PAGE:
This article was originally published in ZU News.
Azusa Pacific’s School of Nursing was recently ranked in the top nine nursing programs in the country by USA Today. APU is one of only two schools on the west coast to earn this ranking, the other being UCLA. This ranking came as no surprise to Cheryl Boyd, a nursing professor.
“I think it’s the dedication of the faculty who teach in this program,” Boyd said. “Our faculty have such a strong desire to grow these students. We are dedicated and committed to our students being excellent nurses. We are not striving for mediocrity at all. We are striving for excellence.”
Boyd currently teaches men’s surgery, pathophysiology and advanced pharmacology. She has taught several other classes in her 10 years at APU. This includes the clinicals that she leads each week at different hospitals throughout Southern California.
“Nursing is a practicing profession,” Boyd said. “That means we do hands-on care of our patients in a clinical environment. We take our students into the hospital and supplement everything that they’ve learned on campus so they can do hands-on learning. They have to for this profession.”
Katie Hill, also a nursing professor, seconded the significance of hands on work. She has taught at APU for over 25 years.
Hill is currently teaching the culminating class for nursing students, which they take in their final semester. In this class they work in critical care, emergency departments, cardiac catheterization labs and other acute areas caring for critically ill patients and their families.
“It’s been really exciting for me, because as I go to different hospitals throughout Southern California, I run into so many of my former students, now working as professional nurses,” Hill said. “APU has an excellent reputation with the community with our graduates from all of our programs including generic RN, LVN to BSN, RN to BSN, MSN, NP and Ph.D..”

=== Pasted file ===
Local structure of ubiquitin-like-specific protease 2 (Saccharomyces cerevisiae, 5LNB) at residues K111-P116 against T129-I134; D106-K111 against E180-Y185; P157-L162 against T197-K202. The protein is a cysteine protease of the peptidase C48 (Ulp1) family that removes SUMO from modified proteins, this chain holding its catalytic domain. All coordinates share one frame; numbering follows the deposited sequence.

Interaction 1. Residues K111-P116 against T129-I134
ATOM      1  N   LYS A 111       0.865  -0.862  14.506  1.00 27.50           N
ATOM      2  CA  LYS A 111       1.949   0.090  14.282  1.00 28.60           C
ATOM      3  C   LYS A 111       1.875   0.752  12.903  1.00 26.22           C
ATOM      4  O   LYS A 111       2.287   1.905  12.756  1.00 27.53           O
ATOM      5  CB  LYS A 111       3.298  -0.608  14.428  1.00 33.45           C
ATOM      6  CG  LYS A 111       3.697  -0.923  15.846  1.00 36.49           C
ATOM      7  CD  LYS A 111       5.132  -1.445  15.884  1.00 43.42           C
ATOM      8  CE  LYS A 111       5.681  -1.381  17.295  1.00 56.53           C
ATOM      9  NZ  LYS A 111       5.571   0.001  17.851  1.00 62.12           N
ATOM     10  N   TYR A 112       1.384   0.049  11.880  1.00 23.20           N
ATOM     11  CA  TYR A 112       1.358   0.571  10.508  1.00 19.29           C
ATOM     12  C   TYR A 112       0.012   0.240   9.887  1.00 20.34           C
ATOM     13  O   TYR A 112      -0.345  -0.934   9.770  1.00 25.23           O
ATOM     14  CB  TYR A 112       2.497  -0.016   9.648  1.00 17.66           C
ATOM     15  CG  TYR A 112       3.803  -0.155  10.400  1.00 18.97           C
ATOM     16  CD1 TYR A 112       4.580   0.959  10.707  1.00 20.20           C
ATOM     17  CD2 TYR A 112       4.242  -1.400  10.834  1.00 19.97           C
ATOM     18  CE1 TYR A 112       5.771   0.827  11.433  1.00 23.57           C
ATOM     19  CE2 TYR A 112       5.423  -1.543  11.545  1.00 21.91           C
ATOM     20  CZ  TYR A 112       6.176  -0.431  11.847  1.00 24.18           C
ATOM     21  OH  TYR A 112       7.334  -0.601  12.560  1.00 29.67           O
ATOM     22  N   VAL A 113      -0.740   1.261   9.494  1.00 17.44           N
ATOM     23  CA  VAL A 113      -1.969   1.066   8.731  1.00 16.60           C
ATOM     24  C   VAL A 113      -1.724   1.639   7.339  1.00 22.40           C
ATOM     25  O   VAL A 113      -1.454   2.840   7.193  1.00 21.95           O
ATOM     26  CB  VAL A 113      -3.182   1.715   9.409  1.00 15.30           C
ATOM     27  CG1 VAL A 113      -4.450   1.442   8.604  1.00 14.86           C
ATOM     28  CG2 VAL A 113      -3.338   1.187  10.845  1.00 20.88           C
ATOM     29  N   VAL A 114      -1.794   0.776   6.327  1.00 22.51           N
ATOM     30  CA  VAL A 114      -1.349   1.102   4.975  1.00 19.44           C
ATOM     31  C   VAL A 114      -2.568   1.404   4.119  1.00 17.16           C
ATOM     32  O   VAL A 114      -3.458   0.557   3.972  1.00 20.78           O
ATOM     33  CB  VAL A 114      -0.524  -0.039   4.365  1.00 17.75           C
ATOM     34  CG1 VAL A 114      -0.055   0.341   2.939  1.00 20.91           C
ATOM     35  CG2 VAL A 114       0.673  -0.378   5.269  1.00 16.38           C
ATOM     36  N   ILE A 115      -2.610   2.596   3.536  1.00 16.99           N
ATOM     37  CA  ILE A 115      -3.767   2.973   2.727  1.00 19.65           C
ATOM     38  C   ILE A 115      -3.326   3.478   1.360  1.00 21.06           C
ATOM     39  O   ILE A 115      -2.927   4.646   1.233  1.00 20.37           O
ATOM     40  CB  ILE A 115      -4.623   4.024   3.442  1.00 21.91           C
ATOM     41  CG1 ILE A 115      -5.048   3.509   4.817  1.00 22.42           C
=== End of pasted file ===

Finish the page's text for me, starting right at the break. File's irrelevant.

Nursing students can be seen walking around campus in their scrubs after class. They work 12-hour shifts in their clinicals at times, giving them the a reputation for being perpetually busy.
“Nursing requires a significant commitment of time, energy and discipline. Nursing students are known to be some of the hardest working students on campus,” Hill said. “The knowledge and skill required to be a professional nurse is almost mind-boggling, how much there is to learn in a complex healthcare environment.”
Hill cited the amount of different types of cases and patients that nursing students deal with.
“By the end of four years of nursing school, students have cared for all types of patients,” Hill said. “Our students care for patients with hematologic malignancies such as leukemia. They also care for adult patients in the ICU following brain injuries, multiple trauma, cardiac events and psychiatric patients facing issues of depression, attempted suicide, drug overdose, etc.”
Hill said at the end of four years, APU nursing students are thoroughly prepared to be a nurse. Boyd agreed and said that is why the students have a high hire rate immediately after graduating.